title="Processor">Processor</a>.</p></td></tr></table></div>

<h3><a name="Intercept-Intercept"></a>Intercept</h3>
<p><tt>Intercept</tt> is like a regular interceptor that is applied each
each processing step the <a href="/confluence/display/CAMEL/Exchange" title="Exchange">Exchange</a>
undergo while its being routed. You can think of it as a <em>AOP before</em> that
is applied at each DSL keyword you have defined in your route. </p>

<p>The classic Hello World example would be:</p>
<div class="code panel" style="border-width: 1px;"><div class="codeContent panelContent">
<pre class="code-java">
intercept().to(<span class="code-quote">"log:hello"</span>);

from(<span class="code-quote">"jms:queue:order"</span>).to(<span class="code-quote">"bean:validateOrder"</span>).to(<span
class="code-quote">"bean:processOrder"</span>);
</pre>
</div></div>

<p>What happens is that the <a href="/confluence/display/CAMEL/Exchange" title="Exchange">Exchange</a>
is intercepted before each processing step, that means that it will be intercepted before</p>
<ul class="alternate" type="square">
	<li><tt>.to("bean:validateOrder")</tt></li>
	<li><tt>.to("bean:processOrder")</tt></li>
</ul>


<p>So in this sample we intercept the <a href="/confluence/display/CAMEL/Exchange"
title="Exchange">Exchange</a> twice.</p>

<p>The <tt>when</tt> predicate is also support on the <tt>intercept</tt>
so we can attach a <a href="/confluence/display/CAMEL/Predicate" title="Predicate">Predicate</a>
to only trigger the interception under certain conditions.<br/>
For instance in the sample below we only intercept if the message body contains the string
word <b>Hello</b>:</p>
<div class="code panel" style="border-width: 1px;"><div class="codeContent panelContent">
<pre class="code-java">intercept().when(body().contains(<span class="code-quote">"Hello"</span>)).to(<span
class="code-quote">"mock:intercepted"</span>);

from(<span class="code-quote">"direct:start"</span>)
    .to(<span class="code-quote">"mock:foo"</span>, <span class="code-quote">"mock:bar"</span>,
<span class="code-quote">"mock:result"</span>);
</pre>
</div></div>

<p>And in the route below we want to stop in certain conditions, when the message contains
the word 'Hello':</p>
<div class="code panel" style="border-width: 1px;"><div class="codeContent panelContent">
<pre class="code-java">intercept().when(body().contains(<span class="code-quote">"Hello"</span>)).to(<span
class="code-quote">"mock:intercepted"</span>).stop();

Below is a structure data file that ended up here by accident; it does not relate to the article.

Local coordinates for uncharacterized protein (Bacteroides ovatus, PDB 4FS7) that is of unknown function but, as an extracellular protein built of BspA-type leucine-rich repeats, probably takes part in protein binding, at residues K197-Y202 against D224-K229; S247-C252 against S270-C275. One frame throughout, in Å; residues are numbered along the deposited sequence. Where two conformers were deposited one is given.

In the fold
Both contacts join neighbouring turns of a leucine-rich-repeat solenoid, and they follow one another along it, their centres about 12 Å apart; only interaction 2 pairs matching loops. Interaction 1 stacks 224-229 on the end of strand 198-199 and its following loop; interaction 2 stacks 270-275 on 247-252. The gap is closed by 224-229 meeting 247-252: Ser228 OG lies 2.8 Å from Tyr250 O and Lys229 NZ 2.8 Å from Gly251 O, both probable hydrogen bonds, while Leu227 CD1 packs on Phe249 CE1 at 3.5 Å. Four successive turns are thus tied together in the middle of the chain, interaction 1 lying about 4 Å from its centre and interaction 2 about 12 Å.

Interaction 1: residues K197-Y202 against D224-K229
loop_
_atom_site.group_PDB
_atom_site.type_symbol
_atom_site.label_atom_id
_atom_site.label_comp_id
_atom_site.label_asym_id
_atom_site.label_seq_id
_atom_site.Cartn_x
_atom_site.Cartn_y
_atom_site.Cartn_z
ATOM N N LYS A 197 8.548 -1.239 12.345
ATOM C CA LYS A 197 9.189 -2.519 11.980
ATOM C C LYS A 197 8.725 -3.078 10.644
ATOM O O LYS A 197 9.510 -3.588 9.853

from(<span class="code-quote">"direct:start"</span>)
    .to(<span class="code-quote">"mock:foo"</span>, <span class="code-quote">"mock:bar"</span>,
<span class="code-quote">"mock:result"</span>);
</pre>
</div></div>

<h4><a name="Intercept-UsingfromSpringDSL"></a>Using from Spring DSL</h4>
<p>The same hello world sample in Spring DSL would be:</p>
<div class="code panel" style="border-width: 1px;"><div class="codeContent panelContent">
<pre class="code-xml">
<span class="code-tag">&lt;camelContext ...&gt;</span>
    <span class="code-tag">&lt;intercept&gt;</span>
        <span class="code-tag">&lt;to uri=<span class="code-quote">"log:hello"</span>/&gt;</span>
    <span class="code-tag">&lt;/intercept&gt;</span>

    <span class="code-tag">&lt;route&gt;</span>
        <span class="code-tag">&lt;from uri=<span class="code-quote">"jms:queue:order"</span>/&gt;</span>
        <span class="code-tag">&lt;to uri=<span class="code-quote">"bean:validateOrder"</span>/&gt;</span>
        <span class="code-tag">&lt;to uri=<span class="code-quote">"bean:handleOrder"</span>/&gt;</span>
    <span class="code-tag">&lt;/route&gt;</span>
<span class="code-tag">&lt;/camelContext&gt;</span>
</pre>
</div></div>

<p>And the sample for using the <b>when</b> predicate would be:</p>
<div class="code panel" style="border-width: 1px;"><div class="codeContent panelContent">
<pre class="code-xml"><span class="code-tag">&lt;camelContext xmlns=<span
class="code-quote">"http://camel.apache.org/schema/spring"</span>&gt;</span>
    &lt;!-- here we intercept each processing step in the routing and do a detour
         routing where we route the exhange to the mock:intercepted endpoint.
         We have applied a when predicate so the interceptor only applies
         if the message body contains the string word 'Hello' --&gt;
    <span class="code-tag">&lt;intercept&gt;</span>
        <span class="code-tag">&lt;when&gt;</span>
            <span class="code-tag">&lt;simple&gt;</span>${in.body} contains
'Hello'<span class="code-tag">&lt;/simple&gt;</span>
        <span class="code-tag">&lt;/when&gt;</span>
        <span class="code-tag">&lt;to uri=<span class="code-quote">"mock:intercepted"</span>/&gt;</span>